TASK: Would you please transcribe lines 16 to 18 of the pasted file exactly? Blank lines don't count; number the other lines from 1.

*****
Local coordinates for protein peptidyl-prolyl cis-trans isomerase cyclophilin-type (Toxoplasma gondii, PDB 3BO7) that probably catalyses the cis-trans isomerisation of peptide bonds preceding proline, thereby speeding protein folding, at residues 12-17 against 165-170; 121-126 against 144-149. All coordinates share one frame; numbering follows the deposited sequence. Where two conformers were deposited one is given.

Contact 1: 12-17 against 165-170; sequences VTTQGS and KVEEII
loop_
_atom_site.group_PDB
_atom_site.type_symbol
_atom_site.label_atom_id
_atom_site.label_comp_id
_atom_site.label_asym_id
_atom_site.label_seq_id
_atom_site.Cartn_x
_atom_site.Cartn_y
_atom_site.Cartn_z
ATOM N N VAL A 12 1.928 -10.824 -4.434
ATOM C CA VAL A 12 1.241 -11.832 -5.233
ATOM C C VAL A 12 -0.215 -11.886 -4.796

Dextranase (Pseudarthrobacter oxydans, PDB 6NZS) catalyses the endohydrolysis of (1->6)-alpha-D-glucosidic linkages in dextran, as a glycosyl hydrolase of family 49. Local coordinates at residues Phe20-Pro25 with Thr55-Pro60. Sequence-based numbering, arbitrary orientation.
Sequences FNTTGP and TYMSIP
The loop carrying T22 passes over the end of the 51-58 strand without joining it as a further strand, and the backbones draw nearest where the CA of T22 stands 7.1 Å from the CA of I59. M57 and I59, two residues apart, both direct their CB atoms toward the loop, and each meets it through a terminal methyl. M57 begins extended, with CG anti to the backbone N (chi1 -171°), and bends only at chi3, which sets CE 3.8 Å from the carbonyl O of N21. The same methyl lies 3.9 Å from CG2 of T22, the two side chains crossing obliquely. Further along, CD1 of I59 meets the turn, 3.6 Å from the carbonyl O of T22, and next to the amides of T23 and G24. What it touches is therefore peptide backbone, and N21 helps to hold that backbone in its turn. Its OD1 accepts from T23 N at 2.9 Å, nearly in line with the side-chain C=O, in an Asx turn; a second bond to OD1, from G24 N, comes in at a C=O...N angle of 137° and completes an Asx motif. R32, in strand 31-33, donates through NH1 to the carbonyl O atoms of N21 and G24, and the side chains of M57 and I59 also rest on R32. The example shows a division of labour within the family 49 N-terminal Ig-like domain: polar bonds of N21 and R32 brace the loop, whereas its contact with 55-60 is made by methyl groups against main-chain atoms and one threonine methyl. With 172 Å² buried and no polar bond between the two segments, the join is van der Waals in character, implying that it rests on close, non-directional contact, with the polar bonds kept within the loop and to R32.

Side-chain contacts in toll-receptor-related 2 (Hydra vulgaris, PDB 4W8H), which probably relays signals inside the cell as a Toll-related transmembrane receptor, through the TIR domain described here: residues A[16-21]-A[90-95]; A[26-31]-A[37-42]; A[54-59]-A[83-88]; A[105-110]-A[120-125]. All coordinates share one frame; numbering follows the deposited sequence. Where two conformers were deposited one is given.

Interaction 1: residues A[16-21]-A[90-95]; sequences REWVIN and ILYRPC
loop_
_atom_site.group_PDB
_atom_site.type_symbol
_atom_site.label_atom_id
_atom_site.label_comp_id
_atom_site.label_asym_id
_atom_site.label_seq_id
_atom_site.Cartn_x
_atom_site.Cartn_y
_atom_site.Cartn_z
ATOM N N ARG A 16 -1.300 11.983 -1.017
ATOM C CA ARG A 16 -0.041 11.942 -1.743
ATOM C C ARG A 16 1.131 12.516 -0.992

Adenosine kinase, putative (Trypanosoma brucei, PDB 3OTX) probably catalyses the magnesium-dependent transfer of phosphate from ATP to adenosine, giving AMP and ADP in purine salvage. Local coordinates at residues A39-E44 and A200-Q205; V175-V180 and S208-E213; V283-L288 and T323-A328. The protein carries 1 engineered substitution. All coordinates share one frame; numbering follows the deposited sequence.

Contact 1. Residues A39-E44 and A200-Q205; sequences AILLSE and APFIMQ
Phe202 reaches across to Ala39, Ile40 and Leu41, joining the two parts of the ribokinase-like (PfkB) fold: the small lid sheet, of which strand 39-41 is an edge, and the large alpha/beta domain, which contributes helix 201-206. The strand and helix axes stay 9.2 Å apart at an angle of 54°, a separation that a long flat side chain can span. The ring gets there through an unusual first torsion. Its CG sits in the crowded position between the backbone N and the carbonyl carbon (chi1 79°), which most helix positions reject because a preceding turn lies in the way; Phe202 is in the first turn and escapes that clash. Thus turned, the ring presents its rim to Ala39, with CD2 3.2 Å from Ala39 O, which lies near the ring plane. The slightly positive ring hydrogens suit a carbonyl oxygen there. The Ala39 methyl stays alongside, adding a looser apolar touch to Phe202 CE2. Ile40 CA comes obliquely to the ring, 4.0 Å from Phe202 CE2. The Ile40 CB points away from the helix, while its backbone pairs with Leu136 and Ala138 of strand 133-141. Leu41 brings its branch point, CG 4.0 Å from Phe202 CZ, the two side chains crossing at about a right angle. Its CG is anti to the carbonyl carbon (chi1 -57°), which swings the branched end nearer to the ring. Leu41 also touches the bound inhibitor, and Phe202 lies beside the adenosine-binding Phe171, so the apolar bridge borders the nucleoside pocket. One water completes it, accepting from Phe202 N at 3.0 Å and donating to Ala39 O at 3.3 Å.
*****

Dextranase (Pseudarthrobacter oxydans, PDB 6NZS) catalyses the endohydrolysis of (1->6)-alpha-D-glucosidic linkages in dextran, as a glycosyl hydrolase of family 49. Local coordinates at residues Phe20-Pro25 with Thr55-Pro60. Sequence-based numbering, arbitrary orientation.
Sequences FNTTGP and TYMSIP
The loop carrying T22 passes over the end of the 51-58 strand without joining it as a further strand, and the backbones draw nearest where the CA of T22 stands 7.1 Å from the CA of I59. M57 and I59, two residues apart, both direct their CB atoms toward the loop, and each meets it through a terminal methyl. M57 begins extended, with CG anti to the backbone N (chi1 -171°), and bends only at chi3, which sets CE 3.8 Å from the carbonyl O of N21. The same methyl lies 3.9 Å from CG2 of T22, the two side chains crossing obliquely. Further along, CD1 of I59 meets the turn, 3.6 Å from the carbonyl O of T22, and next to the amides of T23 and G24. What it touches is therefore peptide backbone, and N21 helps to hold that backbone in its turn. Its OD1 accepts from T23 N at 2.9 Å, nearly in line with the side-chain C=O, in an Asx turn; a second bond to OD1, from G24 N, comes in at a C=O...N angle of 137° and completes an Asx motif. R32, in strand 31-33, donates through NH1 to the carbonyl O atoms of N21 and G24, and the side chains of M57 and I59 also rest on R32. The example shows a division of labour within the family 49 N-terminal Ig-like domain: polar bonds of N21 and R32 brace the loop, whereas its contact with 55-60 is made by methyl groups against main-chain atoms and one threonine methyl. With 172 Å² buried and no polar bond between the two segments, the join is van der Waals in character, implying that it rests on close, non-directional contact, with the polar bonds kept within the loop and to R32.